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New, low cost alternative for ethylene production

30.01.2018

Novel method performs oxidative coupling of methane at a temperature as low as 150ºC

The increased supply and optimized cost of natural gas have pushed chemical industries to actively seek for new ways of converting methane, the main constituent of natural gas, to ethylene, a hydrocarbon widely used in chemical products such as plastic.


Reaction mechanisms for the oxidative coupling of methane (OCM) over Ce2(WO4)3 catalysts at low temperatures in an electric field.

Credit: Waseda University

Oxidative coupling of methane (OCM) is of high interest as a potentially efficient method but has yet to become commercially practical for various reasons, for example, the reaction temperature of over 700ºC requiring expensive equipment with high heat resistance, increasing production cost.

Scientists at Waseda University discovered a new reaction mechanism of performing OCM at a temperature as low as 150ºC. The novel catalytic reaction found in the study, which demonstrated both high yield and catalytic activity, was done in an electric field, and could provide a more cost-effective method of synthesizing ethylene in the future.

Their findings were published online in the Journal of Physical Chemistry C on January 22, 2018.

"Performing OCM in an electric field dramatically lowered the reaction temperature, and we succeeded in efficiently synthesizing C2 hydrocarbon, including ethylene, from oxygen in the atmosphere with methane," says Shuhei Ogo, assistant professor of catalytic chemistry at Waseda.

He explains that by applying an electric field, the lattice oxygen of a catalyst is activated and becomes a reactive oxygen species even at low temperature, such as 150ºC. "The redox reaction mechanism, which repeats the consumption and regeneration of the reactive oxygen species on the catalyst surface, keeps the catalytic reaction cycle going." Reports on such phenomenon are unprecedented, and the results of this study are considered to be the first of its kind in the world.

This reaction mechanism can lower the production cost of ethylene because high-temperature heat sources and large-scale heat exchanger devices become unnecessary, holding the cost on facilities and its management down as well. Not only large-scale manufacturers, but small to mid-sized gas wells with smaller production scales can also benefit from the reduced cost.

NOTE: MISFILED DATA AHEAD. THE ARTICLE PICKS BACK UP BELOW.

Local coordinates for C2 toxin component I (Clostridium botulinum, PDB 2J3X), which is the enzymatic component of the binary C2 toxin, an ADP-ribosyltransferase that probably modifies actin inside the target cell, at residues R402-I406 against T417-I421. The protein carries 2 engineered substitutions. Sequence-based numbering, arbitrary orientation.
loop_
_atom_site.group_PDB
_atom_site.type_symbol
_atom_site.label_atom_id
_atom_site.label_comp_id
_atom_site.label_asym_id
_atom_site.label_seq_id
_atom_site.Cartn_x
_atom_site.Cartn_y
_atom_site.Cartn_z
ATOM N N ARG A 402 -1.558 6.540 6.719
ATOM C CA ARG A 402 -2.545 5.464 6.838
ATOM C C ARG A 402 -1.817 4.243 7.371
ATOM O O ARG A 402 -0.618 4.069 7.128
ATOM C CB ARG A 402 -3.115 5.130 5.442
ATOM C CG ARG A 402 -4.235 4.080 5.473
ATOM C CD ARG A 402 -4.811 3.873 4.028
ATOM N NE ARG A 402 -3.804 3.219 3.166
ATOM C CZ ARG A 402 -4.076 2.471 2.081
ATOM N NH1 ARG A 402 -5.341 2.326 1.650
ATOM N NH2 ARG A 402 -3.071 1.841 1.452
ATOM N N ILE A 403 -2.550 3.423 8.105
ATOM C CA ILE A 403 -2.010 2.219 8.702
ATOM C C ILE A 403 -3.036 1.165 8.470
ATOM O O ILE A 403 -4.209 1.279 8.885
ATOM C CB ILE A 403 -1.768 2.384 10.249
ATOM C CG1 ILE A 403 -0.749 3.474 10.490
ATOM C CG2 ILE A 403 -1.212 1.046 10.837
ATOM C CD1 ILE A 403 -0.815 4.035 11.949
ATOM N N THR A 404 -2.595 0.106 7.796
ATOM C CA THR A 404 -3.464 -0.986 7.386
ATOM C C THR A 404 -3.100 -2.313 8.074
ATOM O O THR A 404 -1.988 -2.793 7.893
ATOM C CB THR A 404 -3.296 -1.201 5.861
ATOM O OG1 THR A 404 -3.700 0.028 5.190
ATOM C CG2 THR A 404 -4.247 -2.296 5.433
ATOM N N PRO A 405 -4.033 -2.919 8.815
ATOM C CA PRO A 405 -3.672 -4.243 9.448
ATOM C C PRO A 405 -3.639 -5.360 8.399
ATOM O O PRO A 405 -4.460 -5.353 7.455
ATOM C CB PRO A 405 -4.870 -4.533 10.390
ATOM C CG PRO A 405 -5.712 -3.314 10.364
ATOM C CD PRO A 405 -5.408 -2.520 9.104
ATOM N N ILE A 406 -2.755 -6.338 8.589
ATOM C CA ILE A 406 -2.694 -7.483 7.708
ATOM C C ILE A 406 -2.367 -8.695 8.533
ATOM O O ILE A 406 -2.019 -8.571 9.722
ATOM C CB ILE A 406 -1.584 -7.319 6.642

"The findings of this study can be utilized for various kinds of catalytic reaction that proceeds by redox reaction mechanism, while providing high selectivity and stability as well as energy efficiency at low temperature," Ogo adds.

The research group plans to further investigate the highly active and selective catalyst in the electric field.

###

Reference

Published online in the Journal of Physical Chemistry C on January 22, 2018

Electron-hopping brings lattice strain and high catalytic activity in low temperature oxidative coupling of methane in an electric field

Authors: Shuhei Ogo*, Hideaki Nakatsubo, Kousei Iwasaki, Ayaka Sato, Kota Murakami, Tomohiro Yabe, Atsushi Ishikawa, Hiromi Nakai, and Yasushi Sekine

*Corresponding author: ogo@aoni.waseda.jp DOI: 10.1021/acs.jpcc.7b08994

University news on this research

About Waseda University

Waseda University is a leading private, non-profit institution of higher education based in central Tokyo, with over 50,000 students in 13 undergraduate and 20 graduate schools. Founded in 1882, Waseda cherishes three guiding principles: academic independence, practical innovation and the education of enlightened citizens. Established to mold future leaders, Waseda continues to fulfill this mission, counting among its alumni seven prime ministers and countless other politicians, business leaders, journalists, diplomats, scholars, scientists, actors, writers, athletes and artists. The University is also number one in Japan in international activities, including the number of international students, with the broadest range of degree programs fully taught in English.

Jasper Lam | EurekAlert!

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